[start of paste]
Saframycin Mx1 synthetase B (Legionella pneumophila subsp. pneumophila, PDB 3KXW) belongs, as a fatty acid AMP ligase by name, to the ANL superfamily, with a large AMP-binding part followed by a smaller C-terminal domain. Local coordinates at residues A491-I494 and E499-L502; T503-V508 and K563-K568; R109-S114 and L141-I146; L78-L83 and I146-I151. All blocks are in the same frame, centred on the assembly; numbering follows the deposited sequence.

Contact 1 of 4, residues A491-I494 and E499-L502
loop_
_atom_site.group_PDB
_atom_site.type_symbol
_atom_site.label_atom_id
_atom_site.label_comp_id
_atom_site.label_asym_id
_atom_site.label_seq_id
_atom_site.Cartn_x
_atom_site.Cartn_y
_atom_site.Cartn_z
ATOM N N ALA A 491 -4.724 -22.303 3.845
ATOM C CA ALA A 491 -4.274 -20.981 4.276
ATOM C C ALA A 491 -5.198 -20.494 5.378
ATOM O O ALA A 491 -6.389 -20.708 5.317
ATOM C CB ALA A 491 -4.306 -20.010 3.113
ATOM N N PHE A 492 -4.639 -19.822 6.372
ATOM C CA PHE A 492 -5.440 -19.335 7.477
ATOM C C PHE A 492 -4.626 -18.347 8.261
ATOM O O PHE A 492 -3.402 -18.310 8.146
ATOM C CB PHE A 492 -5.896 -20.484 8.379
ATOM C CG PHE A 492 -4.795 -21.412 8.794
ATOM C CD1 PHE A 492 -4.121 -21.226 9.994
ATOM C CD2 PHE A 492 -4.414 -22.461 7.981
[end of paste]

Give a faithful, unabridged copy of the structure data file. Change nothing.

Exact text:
Saframycin Mx1 synthetase B (Legionella pneumophila subsp. pneumophila, PDB 3KXW) belongs, as a fatty acid AMP ligase by name, to the ANL superfamily, with a large AMP-binding part followed by a smaller C-terminal domain. Local coordinates at residues A491-I494 and E499-L502; T503-V508 and K563-K568; R109-S114 and L141-I146; L78-L83 and I146-I151. All blocks are in the same frame, centred on the assembly; numbering follows the deposited sequence.

Contact 1 of 4, residues A491-I494 and E499-L502
loop_
_atom_site.group_PDB
_atom_site.type_symbol
_atom_site.label_atom_id
_atom_site.label_comp_id
_atom_site.label_asym_id
_atom_site.label_seq_id
_atom_site.Cartn_x
_atom_site.Cartn_y
_atom_site.Cartn_z
ATOM N N ALA A 491 -4.724 -22.303 3.845
ATOM C CA ALA A 491 -4.274 -20.981 4.276
ATOM C C ALA A 491 -5.198 -20.494 5.378
ATOM O O ALA A 491 -6.389 -20.708 5.317
ATOM C CB ALA A 491 -4.306 -20.010 3.113
ATOM N N PHE A 492 -4.639 -19.822 6.372
ATOM C CA PHE A 492 -5.440 -19.335 7.477
ATOM C C PHE A 492 -4.626 -18.347 8.261
ATOM O O PHE A 492 -3.402 -18.310 8.146
ATOM C CB PHE A 492 -5.896 -20.484 8.379
ATOM C CG PHE A 492 -4.795 -21.412 8.794
ATOM C CD1 PHE A 492 -4.121 -21.226 9.994
ATOM C CD2 PHE A 492 -4.414 -22.461 7.981